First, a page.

It looks as if Casey McGehee’s Yankee days may already be over. New York GM Brian Cashman was looking for a right-handed corner infielder with some pop to play third or first while A-Rod and Mark Teixeira recovered from injuries, when he sent reliever Chad Qualls to the Pirates for today’s Pinstripe Birthday Celebrant on July 31, 2012. McGehee, a native of Santa Cruz, CA had hit 23 home runs for the 2010 Brewers and driven in over 100 that same year. I joined Cashman in hoping that this guy would get better pitches to hit when he was surrounded by a stronger Yankee lineup. That didn’t happen.
He got a real chance to make an impression in the Bronx during the middle of August, when Girardi started him just about every game. His pinstriped high point came in the second game of a series in Toronto, on August 13th. He hit his first and only home run as a Yankee that day and drove in three runs in New York’s 5-2 victory over the Blue Jays. But it was downhill from there offensively and when A-Rod returned from the DL, probably the only reason the Yanks kept this guy on the team was because the roster expanded to 40 players on September 1. The more crowded Yankee bench, however, meant even fewer chances for McGehee to make a better impression down the stretch and when he went 0-for-September at the plate he lost his ticket on the Yankee’s postseason train to Baltimore.
McGehee turns 30 today, still young enough to contribute to a Major League team. I just don’t think that team will continue to be the Yankees. He shares his October 12th birthday with this outstanding former Yankee shortstop and this one-time Yankee reliever.
|MIL (3 yrs)||428||1664||1511||174||403||82||4||52||237||1||129||273||.267||.322||.430||.752|
|CHC (1 yr)||9||25||24||1||4||1||0||0||5||0||0||8||.167||.160||.208||.368|
|PIT (1 yr)||92||293||265||27||61||13||1||8||35||1||24||60||.230||.297||.377||.674|
|NYY (1 yr)||22||59||53||9||8||3||0||1||6||0||5||10||.151||.220||.264||.484|
When Mariano Duncan stopped hitting in 1997, the Yankees began experimenting with replacements at second base. One was veteran Pat Kelly, who Duncan had supplanted from the position the previous year. Another was the popular former Mariner, Luis Sojo and still another was today’s Pinstripe Birthday celebrant and former Cub, Rey Sanchez. Sojo ended up seeing the most action of the four and was the best fielder in the group as well, but in 37 games that year, Sanchez hit .312 and also played well in the field. The Yankees released Rey following that season and after spending 1998 with the Giants, he joined the Royals and played the best baseball of his career during his two-plus seasons as Kansas City’s starting shortstop. He then turned into a journeyman infielder, playing for seven different teams during the last six years of his fifteen-year career including a return to pinstripes in 2005, which was his final season as a player in the big leagues. He retired with 1,317 career hits.
|CHC (7 yrs)||594||1995||1835||185||481||78||8||6||124||22||96||187||.262||.304||.323||.627|
|KCR (3 yrs)||377||1489||1378||180||398||50||13||3||122||27||61||137||.289||.321||.351||.672|
|NYY (2 yrs)||61||198||181||28||55||13||0||1||17||0||7||24||.304||.335||.392||.727|
|TBD (1 yr)||91||307||285||23||70||14||3||2||26||0||12||28||.246||.281||.337||.617|
|NYM (1 yr)||56||183||174||11||36||3||1||0||12||1||8||18||.207||.240||.236||.476|
|SFG (1 yr)||109||339||316||44||90||14||2||2||30||0||16||47||.285||.325||.361||.686|
|ATL (1 yr)||49||163||154||10||35||4||1||0||9||2||4||15||.227||.245||.266||.512|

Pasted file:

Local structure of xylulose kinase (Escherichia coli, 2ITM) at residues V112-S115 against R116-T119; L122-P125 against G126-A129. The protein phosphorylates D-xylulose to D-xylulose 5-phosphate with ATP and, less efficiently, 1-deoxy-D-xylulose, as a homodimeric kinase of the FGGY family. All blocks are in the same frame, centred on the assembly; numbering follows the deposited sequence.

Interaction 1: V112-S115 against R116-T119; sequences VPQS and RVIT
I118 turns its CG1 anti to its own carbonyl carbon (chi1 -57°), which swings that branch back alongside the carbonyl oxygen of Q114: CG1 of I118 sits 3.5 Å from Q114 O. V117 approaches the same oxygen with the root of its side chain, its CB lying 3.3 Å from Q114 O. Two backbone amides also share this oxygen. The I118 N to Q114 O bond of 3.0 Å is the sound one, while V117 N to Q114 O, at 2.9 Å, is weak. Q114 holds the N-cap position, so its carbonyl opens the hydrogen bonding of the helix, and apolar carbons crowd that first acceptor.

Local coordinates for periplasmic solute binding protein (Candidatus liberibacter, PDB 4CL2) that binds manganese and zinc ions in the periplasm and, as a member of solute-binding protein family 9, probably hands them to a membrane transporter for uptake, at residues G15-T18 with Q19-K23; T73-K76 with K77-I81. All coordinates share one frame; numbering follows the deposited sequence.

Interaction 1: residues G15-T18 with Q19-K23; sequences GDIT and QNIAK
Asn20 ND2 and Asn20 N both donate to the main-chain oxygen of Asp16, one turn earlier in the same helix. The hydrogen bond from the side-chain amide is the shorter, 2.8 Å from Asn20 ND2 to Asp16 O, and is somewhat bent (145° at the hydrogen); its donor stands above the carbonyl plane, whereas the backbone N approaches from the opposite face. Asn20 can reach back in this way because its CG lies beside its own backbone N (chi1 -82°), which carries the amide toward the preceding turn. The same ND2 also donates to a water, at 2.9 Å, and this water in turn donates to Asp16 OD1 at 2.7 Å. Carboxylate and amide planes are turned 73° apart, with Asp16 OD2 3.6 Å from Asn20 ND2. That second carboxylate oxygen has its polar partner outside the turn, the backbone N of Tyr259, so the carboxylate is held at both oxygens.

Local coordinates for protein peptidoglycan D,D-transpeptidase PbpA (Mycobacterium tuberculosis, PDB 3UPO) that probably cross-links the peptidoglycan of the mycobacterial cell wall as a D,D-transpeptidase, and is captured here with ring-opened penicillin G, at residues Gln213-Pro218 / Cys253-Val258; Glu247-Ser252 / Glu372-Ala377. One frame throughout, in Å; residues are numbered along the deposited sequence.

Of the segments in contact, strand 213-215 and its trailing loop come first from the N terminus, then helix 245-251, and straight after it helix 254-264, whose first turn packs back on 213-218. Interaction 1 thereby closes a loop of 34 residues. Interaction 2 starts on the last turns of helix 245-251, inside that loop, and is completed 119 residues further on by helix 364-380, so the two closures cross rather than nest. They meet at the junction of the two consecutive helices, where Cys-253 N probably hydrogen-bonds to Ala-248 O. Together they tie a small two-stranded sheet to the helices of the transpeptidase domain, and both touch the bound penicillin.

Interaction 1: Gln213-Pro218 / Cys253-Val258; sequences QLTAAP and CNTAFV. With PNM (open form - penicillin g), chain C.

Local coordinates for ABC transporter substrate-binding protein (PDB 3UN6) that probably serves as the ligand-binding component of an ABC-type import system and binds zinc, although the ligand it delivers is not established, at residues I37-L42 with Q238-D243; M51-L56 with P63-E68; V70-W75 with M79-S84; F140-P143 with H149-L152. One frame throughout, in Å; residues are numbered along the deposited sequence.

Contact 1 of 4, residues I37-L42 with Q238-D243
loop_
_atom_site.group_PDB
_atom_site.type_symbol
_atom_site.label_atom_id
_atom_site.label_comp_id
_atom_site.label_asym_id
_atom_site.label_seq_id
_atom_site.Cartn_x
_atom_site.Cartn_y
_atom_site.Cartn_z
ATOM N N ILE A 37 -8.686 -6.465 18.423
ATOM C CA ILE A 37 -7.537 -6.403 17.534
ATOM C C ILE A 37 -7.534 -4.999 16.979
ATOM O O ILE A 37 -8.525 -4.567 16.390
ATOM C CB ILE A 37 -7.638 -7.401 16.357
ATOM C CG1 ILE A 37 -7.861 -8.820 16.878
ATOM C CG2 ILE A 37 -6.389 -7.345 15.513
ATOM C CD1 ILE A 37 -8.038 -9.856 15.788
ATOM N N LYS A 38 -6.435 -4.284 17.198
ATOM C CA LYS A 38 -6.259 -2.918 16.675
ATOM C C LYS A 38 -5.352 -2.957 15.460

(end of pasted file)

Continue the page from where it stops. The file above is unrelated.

|BOS (1 yr)||107||386||357||46||102||12||3||1||38||2||17||31||.286||.318||.345||.662|
|SEA (1 yr)||46||186||170||22||50||5||1||0||11||1||8||21||.294||.330||.335||.665|
Enrique Wilson was a valuable utility infielder for the New York Yankees from 2001, when he was first acquired from the Pirates for pitcher Damaso Marte, through the 2004 season. During that span, he appeared in 104 games at second base, 83 at short and 62 at third. He was only a .244 lifetime hitter during his 9 seasons in the big leagues and hit just .216 during his four years in the Bronx. But when long-time Red Sox ace Pedro Martinez was on the mound, the light-hitting Wilson turned into a reincarnation of Rod Carew. He faced Martinez 25 times in a Yankee uniform and had ten hits against him for an average of .400.
A native of the Dominican Republic, Wilson was a switch-hitter. I admired the guy because of his defensive versatility and his ability to come up big whenever the Yankees faced their arch-rivals from Beantown. I remember one Boston-New York game during the 2002 season when Wilson hit a grand slam off of Red Sox reliever Rich Garces to break a 2-2 tie. Joe Torre was a big fan of Enrique’s and when the Yankees traded Soriano for A-Rod, the Yankee manager told the media that Wilson would be his starter at second base. But Wilson’s bat got real cold and by June of the 2004 season he had lost his job to Miguel Cairo. That September, when Torre didn’t start Wilson against Boston with Martinez on the mound, the disappointed second baseman told reporters he would be leaving the Yankees at the end of the season and that’s exactly what happened.
|CLE (4 yrs)||190||607||554||72||159||37||1||6||49||9||36||62||.287||.328||.390||.718|
|NYY (4 yrs)||264||636||579||64||125||25||3||12||69||5||36||70||.216||.261||.332||.593|
|PIT (2 yrs)||86||269||251||18||56||9||1||4||23||0||14||36||.223||.262||.315||.577|
|CHC (1 yr)||15||25||22||1||3||2||0||0||0||0||3||1||.136||.240||.227||.467|
The Yankees purchased today’s Pinstripe Birthday Celebrant from the San Francisco Giants during their 1972 spring training season and I could never figure out why. Hal Lanier had been the weak-hitting decent fielding starting shortstop for the Giants for the previous eight seasons but the Yankees already had their own weak-hitting, decent-fielding shortstop in Gene “the Stick” Michael. What that Yankee team really needed was a starting third baseman with some pop in his bat to compete with their AL East rivals. The previous year, New York had started Jerry Kenney at the hot corner while Baltimore had perennial All Star Brooks Robinson and the Red Sox, the hard-hitting Rico Petrocelli as starting third basemen.